The new technology hasn’t changed the price of restorations such as crowns. The initial investment to buy and train on the equipment is costly, so it doesn’t mean practices spend less by doing the work themselves as opposed to using outside labs. Most offices, though, still ship the images to a lab to make restorations. Milling equipment is expensive and can take time for employees to master and use.
Still, some dentists expect many more of their colleagues to buy in-house milling machines, because costs may drop as use becomes more widespread. “You get more accuracy, less patient time, quicker turnaround time,” says Rinaldi.
Researchers report that most of the milled parts are nearly free of defects and can be as long-lasting as restorations designed by hand. Yet computer-crafted dentistry can come at a cost: The fake teeth can look, well, fake. Machines don’t know that the incisor on the right might be a different shade than the one on the left. The digital products might be fine for back molars, but they don’t always work well for front teeth. That’s why many dentists still prefer hand-done restorations by trained lab technicians.
When Rinaldi performs a full-mouth reconstruction and designs a new smile with veneers, “a machine can do that, but it doesn’t know [the proportions of] the patient’s lips; it doesn’t put in intrinsic colors—the blues, the oranges, the tans, in a person’s tooth. It’s milling out of a block of ceramic. The artistic part of restoration is lost.”
Braces can be made to order—and can work faster.
Computers have reshaped orthodontia. Traditional metal braces—the kind using wires and brackets—can cost $5,000 to $8,000 for treatments stretching 24 to 30 months, says Bruno. Computer-designed, clear tooth aligners such as Invisalign cost about $7,000, but treatment time has been reduced by as much as eight months. In some cases, patients wear the aligners for just a year.
The advantage over traditional metal brackets has been substantial: The initial installation and routine tightening of old-fashioned braces could be painful and sometimes caused mouth sores or injuries, especially from broken wires. With this new method, instead of going to the orthodontist to get their wires tightened, patients get new aligners in the mail about every two weeks until their teeth have moved to the desired position.
With traditional braces, tooth decay from inadequate brushing and flossing was a problem. Patients were often told to avoid eating popcorn, pretzels, nuts, apples, and corn on the cob. But aligners can be popped out when eating and for thorough teeth cleaning.
Hack says that the ability to remove the devices can lead to sloppy compliance for some patients—aligners can’t work if they’re sitting on the counter.
The aligners are appropriate for patients with mild to moderately crooked teeth, Bruno says. In other circumstances, she opts for metal: “In my opinion, braces are still the gold standard, especially with adults.” Traditional orthodontia is preferable when teeth are severely crowded, especially when some teeth need to be pulled to make room for others to shift. Metal braces also are best when the patient has an over- or underbite.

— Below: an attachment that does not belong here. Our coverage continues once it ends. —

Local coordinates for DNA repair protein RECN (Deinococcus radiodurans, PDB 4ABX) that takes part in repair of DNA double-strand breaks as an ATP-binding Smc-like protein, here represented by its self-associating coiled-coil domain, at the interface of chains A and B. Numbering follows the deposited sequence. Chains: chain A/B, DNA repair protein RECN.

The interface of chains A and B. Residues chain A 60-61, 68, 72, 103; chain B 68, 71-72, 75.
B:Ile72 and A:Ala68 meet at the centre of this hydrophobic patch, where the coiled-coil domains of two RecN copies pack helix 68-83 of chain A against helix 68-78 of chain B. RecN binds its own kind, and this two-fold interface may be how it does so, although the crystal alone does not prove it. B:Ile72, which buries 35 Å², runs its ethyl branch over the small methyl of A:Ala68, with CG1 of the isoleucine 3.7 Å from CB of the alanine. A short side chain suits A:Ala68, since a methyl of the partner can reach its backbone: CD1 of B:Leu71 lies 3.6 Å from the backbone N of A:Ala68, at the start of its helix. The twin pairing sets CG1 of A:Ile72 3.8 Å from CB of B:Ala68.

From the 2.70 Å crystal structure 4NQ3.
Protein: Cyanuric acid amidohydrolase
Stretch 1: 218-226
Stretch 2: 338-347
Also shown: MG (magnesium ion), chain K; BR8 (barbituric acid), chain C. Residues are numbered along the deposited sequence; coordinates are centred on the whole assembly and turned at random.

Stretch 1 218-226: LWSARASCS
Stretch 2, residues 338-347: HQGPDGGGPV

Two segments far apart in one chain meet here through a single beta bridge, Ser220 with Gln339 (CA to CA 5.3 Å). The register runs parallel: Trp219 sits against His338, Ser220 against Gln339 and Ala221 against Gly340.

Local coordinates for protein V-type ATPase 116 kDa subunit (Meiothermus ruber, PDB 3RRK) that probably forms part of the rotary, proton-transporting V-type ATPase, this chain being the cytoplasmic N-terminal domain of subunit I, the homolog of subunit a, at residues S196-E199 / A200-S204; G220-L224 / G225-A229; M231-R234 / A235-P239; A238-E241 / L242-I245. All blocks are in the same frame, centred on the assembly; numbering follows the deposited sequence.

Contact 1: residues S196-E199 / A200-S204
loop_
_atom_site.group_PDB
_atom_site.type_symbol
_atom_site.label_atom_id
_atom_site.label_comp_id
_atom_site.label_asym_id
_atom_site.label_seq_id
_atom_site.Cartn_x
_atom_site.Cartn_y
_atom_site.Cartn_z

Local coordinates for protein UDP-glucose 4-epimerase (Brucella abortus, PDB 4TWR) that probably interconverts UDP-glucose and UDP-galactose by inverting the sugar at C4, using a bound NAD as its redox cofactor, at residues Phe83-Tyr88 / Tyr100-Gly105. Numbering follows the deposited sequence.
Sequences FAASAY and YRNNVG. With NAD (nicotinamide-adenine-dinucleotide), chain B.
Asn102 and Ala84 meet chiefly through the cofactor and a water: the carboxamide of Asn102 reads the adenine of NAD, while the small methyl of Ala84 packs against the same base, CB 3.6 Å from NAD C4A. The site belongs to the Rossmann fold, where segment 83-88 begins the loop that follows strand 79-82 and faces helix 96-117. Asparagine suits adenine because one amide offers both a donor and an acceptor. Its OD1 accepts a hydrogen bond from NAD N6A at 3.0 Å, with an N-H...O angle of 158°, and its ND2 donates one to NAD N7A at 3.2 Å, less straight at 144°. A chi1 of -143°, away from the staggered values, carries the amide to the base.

For patients who can use aligners, manufacturers have adapted the technology to aid the shifting process. With Invisalign, dentists affix to the teeth small, clear buttons that attach to the alignment trays—adding tension and mimicking the role of wires and bands in metal braces—a method that prods teeth to shift more efficiently.
“The straighter your teeth are, the healthier they are, the longer you can keep them,” Bruno says.
Align Technology, the maker of Invisalign, holds many patents, and the first batch is expected to expire in the coming years, at which point some analysts expect the floodgates to open for competitors to offer their own devices, in turn bringing down prices.
Dentures fit like they should.
As with braces, dentures have been transformed by digital technology, at a time when the profession is grappling with the problems of tooth loss.
About 25 percent of Americans age 60 and older no longer have any natural teeth, according to the Centers for Disease Control and Prevention. This isn’t simply a cosmetic problem: People without teeth tend to eat fewer fruits and vegetables, which can affect overall health.
Fortunately, dentures can now be designed and milled by computers from hygienic pucks of acrylic. Benjamin O. Watkins III, a DC prosthodontist specializing in cosmetic and implant dentistry, likens the process to Michelangelo hewing the statue of David from a block of granite. The process, he says, is faster than relying on traditional molds, which sometimes produced dentures that didn’t fit well. That could lead to discomfort as well as infection.
3-D printing is the next frontier—but it’s not there yet.
Three-dimensional printers might reshape dentistry even further. But at this point, the level of detail necessary for making ceramic dental restorations hasn’t reached professional standards, Hack says.
As the technology improves, the costs of 3-D printers should drop. Keeping the work in-house would get dental devices—such as orthodontic aligners—into mouths faster, freeing patients from multiple visits, says Bruno. By controlling every step of the process, a dentist would have more control over treatment, allowing a midcourse correction if needed.
The same 3-D technology could one day help patients with jaw defects resulting from cancer or trauma. “Hopefully in the future, when there are burn victims or trauma, they’ll be able to make bones to put back into these people’s bodies,” Bruno says.
She and her patients are waiting: “People think so little of the mouth. It’s really the beginning of the body.”
Suzanne Sataline is a writer in New York who has had 13 teeth pulled. On Twitter, she’s @ssataline.
This article appears in our July 2016 issue of Washingtonian.